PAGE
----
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Suppose I have a phenyl Grignard and methyl benzoate.

If I react the two, can I expect benzophenone and a triphenylmethoxide ion as my products?

I ask because I know that Grignards react with ketones and aldehydes. So as the benzophenone is generated, couldn't more Grignard attack the benzophenone as well as the original reactant?

Expected products and mechanism shown below:

enter image description here

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Reaction of a Grignard reagent with an ester is a standard method for producing tertiary alcohols where at least two of the substituents (the "$\small\ce{R_2}$" group attached to the Grignard) are the same. Judicious choice of the starting ester allows for the preparation of a tertiary alcohol where all 3 substituents are the same. Alternately, you could react 3 equivalents of the Grignard with a cheap dialkyl carbonate (a "double" ester, if you will) to obtain a tertiary alcohol where all 3 groups are the same.

enter image description here

Typically a slight excess of Grignard reagent is used and the tertiary alcohol is produced after acid work-up. If an excess of Grignard is not used then a mixture (ugh!) of ester, intermediate ketone and alcohol may result.

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  • $\begingroup$ So I world need an acid workup after creating the anion? $\endgroup$ – Dissenter Nov 4 '14 at 16:55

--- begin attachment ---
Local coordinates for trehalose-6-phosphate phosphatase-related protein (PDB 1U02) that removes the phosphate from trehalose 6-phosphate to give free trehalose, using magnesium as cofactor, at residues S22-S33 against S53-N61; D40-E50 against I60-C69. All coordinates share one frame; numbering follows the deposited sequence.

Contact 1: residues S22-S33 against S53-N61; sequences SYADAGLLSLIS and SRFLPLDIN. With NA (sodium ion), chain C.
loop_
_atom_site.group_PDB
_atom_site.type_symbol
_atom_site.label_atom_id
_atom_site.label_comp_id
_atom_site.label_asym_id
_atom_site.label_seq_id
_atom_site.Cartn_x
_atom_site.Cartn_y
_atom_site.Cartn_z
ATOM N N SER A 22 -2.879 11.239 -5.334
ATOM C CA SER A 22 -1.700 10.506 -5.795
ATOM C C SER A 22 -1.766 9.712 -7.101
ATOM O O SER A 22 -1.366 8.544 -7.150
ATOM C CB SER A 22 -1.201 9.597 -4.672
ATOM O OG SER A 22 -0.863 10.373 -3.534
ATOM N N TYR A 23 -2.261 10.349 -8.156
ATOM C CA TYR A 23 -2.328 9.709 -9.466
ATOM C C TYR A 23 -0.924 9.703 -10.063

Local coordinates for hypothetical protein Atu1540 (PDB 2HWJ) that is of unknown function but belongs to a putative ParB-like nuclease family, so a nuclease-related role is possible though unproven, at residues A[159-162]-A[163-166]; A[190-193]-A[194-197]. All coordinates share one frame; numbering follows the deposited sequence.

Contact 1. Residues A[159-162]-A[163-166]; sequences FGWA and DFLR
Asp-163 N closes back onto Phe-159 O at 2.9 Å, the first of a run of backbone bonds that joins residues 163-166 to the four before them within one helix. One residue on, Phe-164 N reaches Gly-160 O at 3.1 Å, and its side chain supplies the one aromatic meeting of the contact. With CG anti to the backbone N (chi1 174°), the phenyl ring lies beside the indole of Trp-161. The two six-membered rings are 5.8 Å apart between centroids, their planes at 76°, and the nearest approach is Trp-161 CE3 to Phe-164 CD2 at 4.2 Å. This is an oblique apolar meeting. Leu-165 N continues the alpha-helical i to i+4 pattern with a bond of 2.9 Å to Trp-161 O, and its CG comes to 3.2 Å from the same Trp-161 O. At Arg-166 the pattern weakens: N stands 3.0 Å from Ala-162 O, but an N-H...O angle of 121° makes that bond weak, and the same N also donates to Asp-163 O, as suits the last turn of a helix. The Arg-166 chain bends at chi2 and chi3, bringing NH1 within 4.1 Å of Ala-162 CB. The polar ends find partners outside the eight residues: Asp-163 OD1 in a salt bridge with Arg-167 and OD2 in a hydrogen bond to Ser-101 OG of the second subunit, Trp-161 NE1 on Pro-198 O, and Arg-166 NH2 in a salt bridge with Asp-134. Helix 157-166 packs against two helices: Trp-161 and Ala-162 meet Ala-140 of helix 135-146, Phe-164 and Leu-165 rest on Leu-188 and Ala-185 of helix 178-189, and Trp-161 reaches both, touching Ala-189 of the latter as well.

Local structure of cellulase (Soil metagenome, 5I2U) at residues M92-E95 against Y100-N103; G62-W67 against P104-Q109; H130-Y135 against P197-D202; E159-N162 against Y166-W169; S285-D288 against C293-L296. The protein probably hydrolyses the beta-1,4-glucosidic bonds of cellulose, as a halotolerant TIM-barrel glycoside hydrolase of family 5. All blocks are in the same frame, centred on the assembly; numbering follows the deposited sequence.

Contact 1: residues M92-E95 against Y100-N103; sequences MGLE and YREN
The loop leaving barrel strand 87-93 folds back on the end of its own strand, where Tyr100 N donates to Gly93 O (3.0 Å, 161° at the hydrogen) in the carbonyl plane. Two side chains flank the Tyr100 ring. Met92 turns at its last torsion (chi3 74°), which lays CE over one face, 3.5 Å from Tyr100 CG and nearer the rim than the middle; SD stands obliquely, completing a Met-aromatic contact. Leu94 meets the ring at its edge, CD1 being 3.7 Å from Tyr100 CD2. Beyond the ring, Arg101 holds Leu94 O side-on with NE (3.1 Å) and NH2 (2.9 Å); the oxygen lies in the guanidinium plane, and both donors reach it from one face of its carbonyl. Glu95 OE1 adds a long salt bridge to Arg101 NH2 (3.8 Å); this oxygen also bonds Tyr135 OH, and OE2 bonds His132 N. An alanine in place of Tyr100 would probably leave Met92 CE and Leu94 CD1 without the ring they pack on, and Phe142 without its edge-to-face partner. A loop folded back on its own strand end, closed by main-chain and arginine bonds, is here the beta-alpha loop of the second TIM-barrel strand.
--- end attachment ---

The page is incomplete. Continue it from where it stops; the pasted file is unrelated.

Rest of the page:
• $\begingroup$ If you mean the anion of the tertiary alcohol, then yes. $\endgroup$ – ron Nov 4 '14 at 16:57
  • $\begingroup$ Wait @Ron I'm confused, I'm not showing a grignard directly reacting with the anion $\endgroup$ – Dissenter Nov 4 '14 at 16:58
  • $\begingroup$ Oh, I thought the reactant in the top line of your drawing was a carboxylate anion. I guess that's not a minus sign but rather a bond where you just didn't draw the alkyl group on the end. $\endgroup$ – ron Nov 4 '14 at 17:02
  • $\begingroup$ yes, that's a methyl group on that oxygen. $\endgroup$ – Dissenter Nov 4 '14 at 17:25
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Yes, that is exactly what happens. And since ketones are typically more reactive than esters, you should expect that the tertiary alcohol (after workup) will be the predominant product.

In order to access the ketone, add the Grignard to a nitrile, which will give an imine (after protonation) that can be hydrolyzed to a ketone. Alternatively, add the Grignard to an aldehyde and oxidize the resulting alcohol to the ketone.

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